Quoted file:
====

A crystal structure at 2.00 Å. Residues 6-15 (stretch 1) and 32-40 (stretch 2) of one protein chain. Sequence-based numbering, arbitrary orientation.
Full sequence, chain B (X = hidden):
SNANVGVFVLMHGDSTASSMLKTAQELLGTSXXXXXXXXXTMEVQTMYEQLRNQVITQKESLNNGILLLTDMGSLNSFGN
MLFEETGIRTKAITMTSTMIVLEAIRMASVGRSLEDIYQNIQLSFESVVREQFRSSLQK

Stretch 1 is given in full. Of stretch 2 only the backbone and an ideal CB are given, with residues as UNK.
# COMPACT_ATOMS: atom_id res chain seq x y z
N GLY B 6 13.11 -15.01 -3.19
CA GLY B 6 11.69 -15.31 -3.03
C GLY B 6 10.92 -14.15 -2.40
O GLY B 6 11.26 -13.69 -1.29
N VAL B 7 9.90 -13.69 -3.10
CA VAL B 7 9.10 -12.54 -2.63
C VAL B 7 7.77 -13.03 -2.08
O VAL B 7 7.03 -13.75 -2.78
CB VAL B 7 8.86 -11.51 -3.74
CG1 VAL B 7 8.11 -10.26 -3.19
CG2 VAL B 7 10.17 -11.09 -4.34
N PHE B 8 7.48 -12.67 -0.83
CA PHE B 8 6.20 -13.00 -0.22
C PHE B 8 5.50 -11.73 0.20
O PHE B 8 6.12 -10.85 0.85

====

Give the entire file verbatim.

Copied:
A crystal structure at 2.00 Å. Residues 6-15 (stretch 1) and 32-40 (stretch 2) of one protein chain. Sequence-based numbering, arbitrary orientation.
Full sequence, chain B (X = hidden):
SNANVGVFVLMHGDSTASSMLKTAQELLGTSXXXXXXXXXTMEVQTMYEQLRNQVITQKESLNNGILLLTDMGSLNSFGN
MLFEETGIRTKAITMTSTMIVLEAIRMASVGRSLEDIYQNIQLSFESVVREQFRSSLQK

Stretch 1 is given in full. Of stretch 2 only the backbone and an ideal CB are given, with residues as UNK.
# COMPACT_ATOMS: atom_id res chain seq x y z
N GLY B 6 13.11 -15.01 -3.19
CA GLY B 6 11.69 -15.31 -3.03
C GLY B 6 10.92 -14.15 -2.40
O GLY B 6 11.26 -13.69 -1.29
N VAL B 7 9.90 -13.69 -3.10
CA VAL B 7 9.10 -12.54 -2.63
C VAL B 7 7.77 -13.03 -2.08
O VAL B 7 7.03 -13.75 -2.78
CB VAL B 7 8.86 -11.51 -3.74
CG1 VAL B 7 8.11 -10.26 -3.19
CG2 VAL B 7 10.17 -11.09 -4.34
N PHE B 8 7.48 -12.67 -0.83
CA PHE B 8 6.20 -13.00 -0.22
C PHE B 8 5.50 -11.73 0.20
O PHE B 8 6.12 -10.85 0.85